Consolidating its SAP environment on public cloud infrastructure is paying off for Florida Crystals Corp.
The migration was complex, but FCC took advantage of its experience as an early adopter of SAP technology to consolidate its multisystem SAP infrastructure to S/4HANA on managed services public cloud AWS.
According to Kevin Grayling, vice president and CIO of Florida Crystals Corp, this new SAP environment enables FCC's IT team to focus on the business transformation and improving business processes in running S/4HANA rather than managing the underlying infrastructure.
The FCC SAP environment on AWS is now run by Lemongrass Consulting, a managed cloud infrastructure services provider based in Ewing, N.J., specializing in running SAP systems on AWS, Microsoft Azure and Google Cloud Platform (GCP).
Four companies span FCC's SAP environment: Florida Crystals, the original company, which is an agricultural business that grows and mills sugar cane; American Sugar Refining, which processes the milled sugar into refined products; Tellus Products, which makes compostable and biodegradable tableware from sugar cane fiber; and FCI Residential, a capital diversification business that builds and leases apartments in Florida.
FCC grows around 1 million tons of sugar cane annually, milled into around 6 million tons of sugar by American Sugar Refining, which operates refineries in the U.S., Canada, the U.K., Portugal, Italy, Mexico and Belize.
When FCC was a small agricultural company 27 years ago, it implemented its first SAP ERP. The company then had relatively simple IT requirements and business processes. Still, the CEO recognized it would need a system to meet future needs as the company grew, Grayling said.
The company was an early adopter of many SAP initiatives and products. For example, it was the first company to move an on-premises ERP Central Component (ECC) environment to a virtual private cloud hosted and managed by cloud services provider Virtustream, a subsidiary of Dell Technologies.
It was also the first company to move to the HANA database; the first to move to S/4HANA; the first to adopt several SAP cloud products, including Analytics Cloud and Integrated Business Planning; and the first to adopt what at the time was called SAP Public Cloud and is now known as S/4HANA Cloud.
When FCC planned for its SAP environment's future around 2018, the company decided to consolidate its cloud infrastructure and migrate to the public cloud to reduce operational costs and focus on business process transformation. It was already using S/4HANA, but the business processes were ageing and inefficient, Grayling said.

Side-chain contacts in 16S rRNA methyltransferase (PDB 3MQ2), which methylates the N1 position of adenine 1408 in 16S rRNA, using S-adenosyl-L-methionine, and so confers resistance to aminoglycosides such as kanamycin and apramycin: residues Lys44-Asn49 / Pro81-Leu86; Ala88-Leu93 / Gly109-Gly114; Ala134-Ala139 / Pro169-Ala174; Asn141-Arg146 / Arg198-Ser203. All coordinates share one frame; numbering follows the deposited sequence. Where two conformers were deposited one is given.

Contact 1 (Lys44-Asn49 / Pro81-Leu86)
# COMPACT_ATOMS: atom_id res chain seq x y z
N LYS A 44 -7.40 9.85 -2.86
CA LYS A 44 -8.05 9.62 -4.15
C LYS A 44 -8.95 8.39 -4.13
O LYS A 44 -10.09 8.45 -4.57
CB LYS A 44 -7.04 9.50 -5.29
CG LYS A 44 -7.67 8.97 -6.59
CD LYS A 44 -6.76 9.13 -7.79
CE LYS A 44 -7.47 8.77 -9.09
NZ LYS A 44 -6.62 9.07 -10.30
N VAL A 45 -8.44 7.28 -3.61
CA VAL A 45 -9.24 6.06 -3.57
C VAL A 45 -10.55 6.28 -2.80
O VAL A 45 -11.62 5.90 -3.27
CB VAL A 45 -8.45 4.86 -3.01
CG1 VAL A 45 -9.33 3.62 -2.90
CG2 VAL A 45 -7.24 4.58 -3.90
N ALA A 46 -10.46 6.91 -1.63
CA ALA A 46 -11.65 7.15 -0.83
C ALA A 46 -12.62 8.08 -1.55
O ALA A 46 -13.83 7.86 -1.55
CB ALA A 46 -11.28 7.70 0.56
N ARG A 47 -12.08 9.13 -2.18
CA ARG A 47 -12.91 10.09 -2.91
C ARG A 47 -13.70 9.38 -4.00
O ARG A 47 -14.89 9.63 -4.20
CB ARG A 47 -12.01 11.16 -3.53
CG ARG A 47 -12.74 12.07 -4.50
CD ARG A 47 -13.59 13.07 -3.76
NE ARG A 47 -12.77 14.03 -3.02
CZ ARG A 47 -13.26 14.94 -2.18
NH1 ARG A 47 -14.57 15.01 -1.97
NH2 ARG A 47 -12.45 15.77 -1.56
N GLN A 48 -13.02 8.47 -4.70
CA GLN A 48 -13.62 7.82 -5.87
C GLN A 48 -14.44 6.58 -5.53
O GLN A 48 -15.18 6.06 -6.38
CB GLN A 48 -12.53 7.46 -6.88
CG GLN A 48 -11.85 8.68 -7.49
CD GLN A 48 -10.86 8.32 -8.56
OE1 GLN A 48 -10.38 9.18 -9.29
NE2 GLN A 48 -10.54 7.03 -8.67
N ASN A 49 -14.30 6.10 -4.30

“The SAP landscape was like having straight, flat and wide roads that you could drive fast on, but the problem was the [processes] were like cars from 1970,” he said. “They were inefficient, took too long to get the result, and were ineffective.”
Focus on transforming business processes.
Before the move to a public cloud, FCC spent time transforming its business processes rather than the underlying landscape.
Kevin GraylingVice president and CIO, Florida Crystals Corp.
When the cloud consolidation project started, Grayling managed three distinct SAP environments. One was a S/4HANA version 1709 system that was running in the Virtustream virtual private cloud, which ran about 80% of the company's transactions; the second was a legacy SAP Business Suite on HANA, also running on Virtustream; and the third was an SAP Public Cloud ERP running at the Belize refinery facility.
The project's goal was to consolidate all three SAP environments into one public cloud infrastructure for simplicity, Grayling explained. Previously, when the company needed to build processes that spanned SAP applications, it had to add customizations for specific environments so that the processes could talk to each other. Migrating to a single underlying infrastructure changed that.
“When we do things, there's a lot of cross-functional processes between the companies,” Grayling said. “It's much simpler doing it in one S/4HANA environment.”
When choosing a managed services provider, FCC chose to go with Lemongrass as it offered the most comprehensive and cost-effective public cloud services for SAP at the time. Lemongrass only offered AWS management services then but has since included Azure and GCP. FCC had an existing relationship with AWS for cloud services.
Flexibility is the key.